Cubs

Sluggish offense plus Dodger pitching equaled disaster for Cubs in NLCS

Sluggish offense plus Dodger pitching equaled disaster for Cubs in NLCS

Your National League Championship Series final: Cubs 8, Enrique Hernandez 7.

When the Cubs look back at why they struggled in the NLCS and what they’ll need moving forward, many questions are likely to involve fixing an offense that was dormant for almost all of the postseason.

Thursday night’s 11-1 loss in Game 5 of the NLCS to the Los Angeles Dodgers put an exclamation point on a lopsided series, one in which the Cubs were outscored 28-8. Hernandez nearly matched the Cubs’ entire output in the clincher with three home runs and seven RBIs. While the pitching shares much of the blame, a Cubs offense that produced a .168/.240/.289 slash line and scored 25 runs this postseason is perhaps an even bigger culprit.

“(The Dodgers) pitched very, very well from start to finish,” said utility man Ben Zobrist. “It was tough to overcome that. We are going to get our homers. But as a whole, I felt like they kept us off-balance and they kept us from having good quality at-bats consistently. When we did get something going it wasn’t much. It was one run here or there or a couple runs here or there. But they pitched a great series, kept us from really exploding like they can as an offense.”

The Cubs’ bats have been ice cold for the entire postseason. Aside from a nine-run showing in their Oct. 12 NLDS-clincher over the Washington Nationals, the Cubs never appeared to be as formidable a bunch as they were in 2016.

Their scores by game entering Thursday’s loss were: 3, 3, 2, 0, 9, 2, 1, 1 and 3.

By the time the Dodgers plated two early runs off Jose Quintana, the Cubs looked to be in for an uphill battle against three-time Cy Young winner Clayton Kershaw. That condition was upgraded to next-to-impossible by the time Hernandez blasted a grand slam off Hector Rodon in the third inning to put the Dodgers up 7-0.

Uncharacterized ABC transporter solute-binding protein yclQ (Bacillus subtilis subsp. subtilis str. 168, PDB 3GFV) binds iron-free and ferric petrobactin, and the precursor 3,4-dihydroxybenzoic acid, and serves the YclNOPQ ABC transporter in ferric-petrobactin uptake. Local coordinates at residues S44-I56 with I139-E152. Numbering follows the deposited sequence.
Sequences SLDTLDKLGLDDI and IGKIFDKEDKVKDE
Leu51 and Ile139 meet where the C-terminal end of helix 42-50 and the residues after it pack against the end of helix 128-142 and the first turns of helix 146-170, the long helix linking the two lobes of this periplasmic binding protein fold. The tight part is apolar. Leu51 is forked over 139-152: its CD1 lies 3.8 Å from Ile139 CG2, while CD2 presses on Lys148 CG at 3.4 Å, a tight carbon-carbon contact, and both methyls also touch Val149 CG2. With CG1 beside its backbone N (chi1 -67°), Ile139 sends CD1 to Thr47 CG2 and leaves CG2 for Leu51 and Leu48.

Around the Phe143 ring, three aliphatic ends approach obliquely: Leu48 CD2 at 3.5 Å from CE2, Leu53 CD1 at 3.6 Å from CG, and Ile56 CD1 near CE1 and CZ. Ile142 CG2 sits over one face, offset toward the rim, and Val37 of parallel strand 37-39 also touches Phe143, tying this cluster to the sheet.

As it were, the Cubs finished with four hits and didn’t score until Kris Bryant homered to make it 9-1 in the fourth inning. It was Bryant’s first round-tripper of the postseason.

The struggles of Bryant and teammate Anthony Rizzo were well-documented. The pair produced a combined .169/.210/.206 slash line with two home runs, nine RBIs, three walks and 28 strikeouts in 81 plate appearances. Bryant thought it had to do with a team that was worn down running into outstanding pitching.

“It’s a little of both,” Bryant said. “It took a lot out of us that first series, some really good pitching with the Nationals. Obviously with the Dodgers, too. I think they had a group of players that really turned it on at the right time and were clicking whereas we didn’t. That was the difference. But a ton of credit to them, they just flat out beat us.”

Bryant and Rizzo weren’t alone in their struggles.

The leadoff position alone went from a force of life in 2016 with Dexter Fowler to virtually no production this postseason. Jon Jay, Albert Almora and Zobrist went a combined 4-for-36 with three hit by pitches from the leadoff spot.

Catcher Willson Contreras (.748) was the only Cubs regular to finish with an OPS above .700. Javier Baez produced a .451 OPS, Zobrist registered a .416 and Jason Heyward finished at .403.

By comparison, the Dodgers have six players with at least 20 plate appearances this postseason with an .800 or better OPS. That doesn’t of course count Hernandez, who made only his fourth start of the postseason and went nuts. He homered off Jose Quintana in the second inning to give Los Angeles a 2-0 lead. His grand slam in the third after Quintana exited put the game out of reach. And Hernandez’s ninth-inning blast off Mike Montgomery to center was icing on the Dodgers’ cake.

Figuring out how to remedy their offensive issues figures to be one of the Cubs’ top priorities this offseason. One way the team could help jumpstart Bryant and Rizzo is by acquiring a better leadoff hitter, something they lost when Fowler departed via free agency last winter. The team saw its production from the leadoff spot drop from an .815 OPS in 2016 to .745 in 2017.